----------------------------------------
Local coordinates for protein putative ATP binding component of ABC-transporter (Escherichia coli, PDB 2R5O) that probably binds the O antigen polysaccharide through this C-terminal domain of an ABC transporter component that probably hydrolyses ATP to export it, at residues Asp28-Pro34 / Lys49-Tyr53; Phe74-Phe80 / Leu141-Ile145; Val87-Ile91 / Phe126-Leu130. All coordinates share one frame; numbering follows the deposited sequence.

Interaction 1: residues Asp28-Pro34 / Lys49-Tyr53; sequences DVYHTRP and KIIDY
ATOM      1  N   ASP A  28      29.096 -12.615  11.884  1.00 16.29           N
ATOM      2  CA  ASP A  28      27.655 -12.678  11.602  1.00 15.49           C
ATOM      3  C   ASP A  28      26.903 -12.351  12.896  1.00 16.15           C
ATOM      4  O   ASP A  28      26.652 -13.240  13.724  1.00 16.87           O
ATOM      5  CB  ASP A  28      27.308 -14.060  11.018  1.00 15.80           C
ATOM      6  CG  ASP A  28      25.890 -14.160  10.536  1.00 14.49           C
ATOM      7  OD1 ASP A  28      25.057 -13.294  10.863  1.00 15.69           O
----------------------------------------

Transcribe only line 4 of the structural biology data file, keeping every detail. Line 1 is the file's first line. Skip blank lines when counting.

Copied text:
ATOM      2  CA  ASP A  28      27.655 -12.678  11.602  1.00 15.49           C